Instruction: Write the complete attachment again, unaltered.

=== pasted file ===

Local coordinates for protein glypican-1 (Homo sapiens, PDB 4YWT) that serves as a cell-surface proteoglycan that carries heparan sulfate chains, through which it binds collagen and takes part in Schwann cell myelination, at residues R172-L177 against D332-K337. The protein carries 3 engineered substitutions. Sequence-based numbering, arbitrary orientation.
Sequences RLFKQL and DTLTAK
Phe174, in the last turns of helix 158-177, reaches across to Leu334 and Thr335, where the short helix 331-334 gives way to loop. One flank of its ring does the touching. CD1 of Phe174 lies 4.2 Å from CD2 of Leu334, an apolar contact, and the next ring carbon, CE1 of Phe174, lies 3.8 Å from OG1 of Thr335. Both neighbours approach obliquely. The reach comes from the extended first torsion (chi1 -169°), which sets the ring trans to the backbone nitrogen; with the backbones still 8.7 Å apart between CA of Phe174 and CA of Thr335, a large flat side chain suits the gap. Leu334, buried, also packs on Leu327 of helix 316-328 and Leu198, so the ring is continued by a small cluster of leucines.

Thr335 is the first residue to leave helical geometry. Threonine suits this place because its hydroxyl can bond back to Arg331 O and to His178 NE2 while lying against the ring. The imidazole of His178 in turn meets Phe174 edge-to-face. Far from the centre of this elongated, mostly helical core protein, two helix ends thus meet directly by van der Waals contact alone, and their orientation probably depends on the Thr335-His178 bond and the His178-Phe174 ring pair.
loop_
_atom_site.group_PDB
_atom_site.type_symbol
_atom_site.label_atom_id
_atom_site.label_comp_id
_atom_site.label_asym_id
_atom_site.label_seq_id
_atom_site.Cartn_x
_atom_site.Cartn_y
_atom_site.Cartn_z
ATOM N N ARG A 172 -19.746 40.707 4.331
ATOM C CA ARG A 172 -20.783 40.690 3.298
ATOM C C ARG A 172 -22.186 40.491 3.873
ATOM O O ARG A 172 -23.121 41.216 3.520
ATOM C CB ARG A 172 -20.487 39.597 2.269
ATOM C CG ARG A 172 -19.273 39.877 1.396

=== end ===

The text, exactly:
Local coordinates for protein glypican-1 (Homo sapiens, PDB 4YWT) that serves as a cell-surface proteoglycan that carries heparan sulfate chains, through which it binds collagen and takes part in Schwann cell myelination, at residues R172-L177 against D332-K337. The protein carries 3 engineered substitutions. Sequence-based numbering, arbitrary orientation.
Sequences RLFKQL and DTLTAK
Phe174, in the last turns of helix 158-177, reaches across to Leu334 and Thr335, where the short helix 331-334 gives way to loop. One flank of its ring does the touching. CD1 of Phe174 lies 4.2 Å from CD2 of Leu334, an apolar contact, and the next ring carbon, CE1 of Phe174, lies 3.8 Å from OG1 of Thr335. Both neighbours approach obliquely. The reach comes from the extended first torsion (chi1 -169°), which sets the ring trans to the backbone nitrogen; with the backbones still 8.7 Å apart between CA of Phe174 and CA of Thr335, a large flat side chain suits the gap. Leu334, buried, also packs on Leu327 of helix 316-328 and Leu198, so the ring is continued by a small cluster of leucines.

Thr335 is the first residue to leave helical geometry. Threonine suits this place because its hydroxyl can bond back to Arg331 O and to His178 NE2 while lying against the ring. The imidazole of His178 in turn meets Phe174 edge-to-face. Far from the centre of this elongated, mostly helical core protein, two helix ends thus meet directly by van der Waals contact alone, and their orientation probably depends on the Thr335-His178 bond and the His178-Phe174 ring pair.
loop_
_atom_site.group_PDB
_atom_site.type_symbol
_atom_site.label_atom_id
_atom_site.label_comp_id
_atom_site.label_asym_id
_atom_site.label_seq_id
_atom_site.Cartn_x
_atom_site.Cartn_y
_atom_site.Cartn_z
ATOM N N ARG A 172 -19.746 40.707 4.331
ATOM C CA ARG A 172 -20.783 40.690 3.298
ATOM C C ARG A 172 -22.186 40.491 3.873
ATOM O O ARG A 172 -23.121 41.216 3.520
ATOM C CB ARG A 172 -20.487 39.597 2.269
ATOM C CG ARG A 172 -19.273 39.877 1.396